In 2012 ancient remains were discovered in a bog in Denmark – not an uncommon occurrence. However, after examining the bones, archaeologists were startled by what appeared to be a brutal desecration of the skeletal remains. The macabre discovery tested what we thought we knew about the rituals and beliefs of Iron Age man. Archaeologists are now trying to piece together what happened to dozens of dead warriors found at Alken Enge.
Modern man has many culturally unique and varied ways of dealing with death and the dead, sometimes through the common tradition of burying our fallen in the ground, and performing mourning rituals like memorials and funerals. Archaeology and ancient man, however, is constantly challenging our preconceived notions about how life and death was experienced and handled in antiquity.
In the wetlands and peat of Alken Enge, a team of archaeologists found the mass grave containing at least 60 bodies of Iron Age warriors. Their remains had been ritually mutilated in macabre fashion, but only after the dead had lain on the field of battle for months.
LiveScience writes of the discovery, “at least six months after the soldiers died, their bones were collected, scraped of remaining flesh, sorted and dumped in a lake. Some were handled in a truly bizarre manner; for instance, four pelvises were found strung on a stick.”
Without being able to know for certain, the guess by researchers is that the desecration of the body parts were an ancient ritual. Ancient Origins quotes Mads Kähler Holst, project manager at the dig: “It seems that this was a holy site for a pagan religion – a sacred grove – where the victorious conclusion of major battles was marked by the ritual presentation and destruction of the bones of the vanquished warriors.”
But were these grisly desecrations a barbaric ritual of triumph over defeated enemies, as historical Roman records describe? Might they also have been Iron Age rites of warding, ensuring the ghosts of a fallen enemy wouldn’t return from the grave to terrorize villages or wreak revenge?
Protohistoric cultures had their own traditions of ensuring the respect of their ancestors, and protection from their dead enemies. Cults of death and the practice of necromancy (‘magical’ rituals involving communicating with the dead) were a way of worshiping those who came before, or creating dangerous monsters.
Victor Domin of Concordia University writes of incidents of necromancy in the ancient Near East, where “Negligible treatment of the deceased’s remains could result in benign ghosts turning into malevolent spirits. Negative treatment of the deceased could include improper burial or inadequate portions of funerary offerings.” Perhaps such ‘proper’ rituals may have been revealed in Denmark at the Alken Enge burial site.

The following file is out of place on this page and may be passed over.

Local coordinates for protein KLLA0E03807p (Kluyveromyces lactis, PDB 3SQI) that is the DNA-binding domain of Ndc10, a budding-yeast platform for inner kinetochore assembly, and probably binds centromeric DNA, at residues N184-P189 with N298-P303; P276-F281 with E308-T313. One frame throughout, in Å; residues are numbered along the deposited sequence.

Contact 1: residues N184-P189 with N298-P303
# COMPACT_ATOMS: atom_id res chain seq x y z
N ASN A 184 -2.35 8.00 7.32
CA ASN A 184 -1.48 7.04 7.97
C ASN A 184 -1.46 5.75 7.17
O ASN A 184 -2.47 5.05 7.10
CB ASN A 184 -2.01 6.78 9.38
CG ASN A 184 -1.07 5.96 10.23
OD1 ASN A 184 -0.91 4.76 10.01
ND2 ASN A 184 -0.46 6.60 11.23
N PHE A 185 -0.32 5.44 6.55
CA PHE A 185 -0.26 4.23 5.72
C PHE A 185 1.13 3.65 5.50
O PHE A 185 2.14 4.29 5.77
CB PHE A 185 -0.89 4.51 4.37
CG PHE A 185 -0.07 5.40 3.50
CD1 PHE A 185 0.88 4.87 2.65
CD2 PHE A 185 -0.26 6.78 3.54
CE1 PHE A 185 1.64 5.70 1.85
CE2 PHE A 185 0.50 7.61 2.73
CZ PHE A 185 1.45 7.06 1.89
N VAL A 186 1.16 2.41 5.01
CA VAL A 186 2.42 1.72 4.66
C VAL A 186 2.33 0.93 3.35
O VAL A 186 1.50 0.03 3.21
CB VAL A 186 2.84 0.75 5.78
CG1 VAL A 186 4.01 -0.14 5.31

Seiðr (seidhr) was a type of Scandinavian Iron Age sorcery. Found in Sagas and other literature, the shamanic-like practice of spells and rituals was used for divining the future, and for cursing enemies. Norse Folkesagn (folktales) and ancient beliefs included the mythology of the draugr, an undead creature, literally meaning “again-walker”. Not unlike modern zombies of popular culture, the draugr was a corpse risen from the grave, a decomposed body. It would seek out and attack those who had wronged it in life, and terrify the countryside. So horrifying was the prospect of inadvertently creating a draugr that special care was taken to ensure a proper burial of the dead.
Traditionally, iron scissors were placed on the chest of the recently deceased, and twigs tucked into their clothing. Gruesomely, needles would be driven into the soles of the feet to prevent walking, and their toes were tied together. The ‘corpse door’ was considered the most effective deterrent – a special door was built and the body was passed through. People surrounded the corpse as this was done to confuse and disorient the spirit of the departed, and then the doorway would be sealed up to prevent a return.
The Nørre Nærå Runestone has a grave binding inscription that was used to ensure the dead stayed in their graves.
These kinds of protective burial rites can be found around the globe. One such example is the recently discovered ‘vampire’ graves in Eastern Europe where archaeological digs reveal unusual mortuary precautions intended on preventing the corpse from returning as Nosferatu. The teeth are often removed, bodies staked with wood, and a stone or brick is found in the mouth.
Could the broken skulls, dismembered skeletons, and strange tampering with remains at the Iron Age battlefield in Denmark be, as researchers suggest, the pagan rituals of victors over the defeated? Or could they also have been careful precautions to avoid the supernatural?
These beliefs, rituals, and extreme measures may seem ignorant, barbaric, gruesome or excessive to modern sensitivities, but to the times and peoples who practiced them, they were a necessary part of life – and death.